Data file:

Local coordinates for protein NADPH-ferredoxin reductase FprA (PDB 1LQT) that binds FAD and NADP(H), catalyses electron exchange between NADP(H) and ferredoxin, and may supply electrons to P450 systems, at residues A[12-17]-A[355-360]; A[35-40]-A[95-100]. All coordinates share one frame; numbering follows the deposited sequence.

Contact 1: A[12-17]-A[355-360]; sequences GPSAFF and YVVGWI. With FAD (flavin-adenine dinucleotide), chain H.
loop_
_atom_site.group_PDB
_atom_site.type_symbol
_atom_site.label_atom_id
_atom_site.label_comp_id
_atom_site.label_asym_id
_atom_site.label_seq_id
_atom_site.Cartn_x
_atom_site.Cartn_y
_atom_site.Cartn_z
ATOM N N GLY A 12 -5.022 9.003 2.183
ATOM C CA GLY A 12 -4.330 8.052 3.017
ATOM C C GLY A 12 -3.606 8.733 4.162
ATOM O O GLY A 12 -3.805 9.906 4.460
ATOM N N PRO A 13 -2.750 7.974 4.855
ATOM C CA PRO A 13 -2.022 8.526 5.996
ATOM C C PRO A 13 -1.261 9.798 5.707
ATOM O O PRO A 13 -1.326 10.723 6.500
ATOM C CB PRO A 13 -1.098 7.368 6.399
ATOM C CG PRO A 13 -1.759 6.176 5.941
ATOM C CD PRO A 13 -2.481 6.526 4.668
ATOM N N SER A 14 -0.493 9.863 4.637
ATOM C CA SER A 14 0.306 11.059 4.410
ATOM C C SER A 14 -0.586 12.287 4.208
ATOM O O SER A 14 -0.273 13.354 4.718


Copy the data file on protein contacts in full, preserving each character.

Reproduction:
Local coordinates for protein NADPH-ferredoxin reductase FprA (PDB 1LQT) that binds FAD and NADP(H), catalyses electron exchange between NADP(H) and ferredoxin, and may supply electrons to P450 systems, at residues A[12-17]-A[355-360]; A[35-40]-A[95-100]. All coordinates share one frame; numbering follows the deposited sequence.

Contact 1: A[12-17]-A[355-360]; sequences GPSAFF and YVVGWI. With FAD (flavin-adenine dinucleotide), chain H.
loop_
_atom_site.group_PDB
_atom_site.type_symbol
_atom_site.label_atom_id
_atom_site.label_comp_id
_atom_site.label_asym_id
_atom_site.label_seq_id
_atom_site.Cartn_x
_atom_site.Cartn_y
_atom_site.Cartn_z
ATOM N N GLY A 12 -5.022 9.003 2.183
ATOM C CA GLY A 12 -4.330 8.052 3.017
ATOM C C GLY A 12 -3.606 8.733 4.162
ATOM O O GLY A 12 -3.805 9.906 4.460
ATOM N N PRO A 13 -2.750 7.974 4.855
ATOM C CA PRO A 13 -2.022 8.526 5.996
ATOM C C PRO A 13 -1.261 9.798 5.707
ATOM O O PRO A 13 -1.326 10.723 6.500
ATOM C CB PRO A 13 -1.098 7.368 6.399
ATOM C CG PRO A 13 -1.759 6.176 5.941
ATOM C CD PRO A 13 -2.481 6.526 4.668
ATOM N N SER A 14 -0.493 9.863 4.637
ATOM C CA SER A 14 0.306 11.059 4.410
ATOM C C SER A 14 -0.586 12.287 4.208
ATOM O O SER A 14 -0.273 13.354 4.718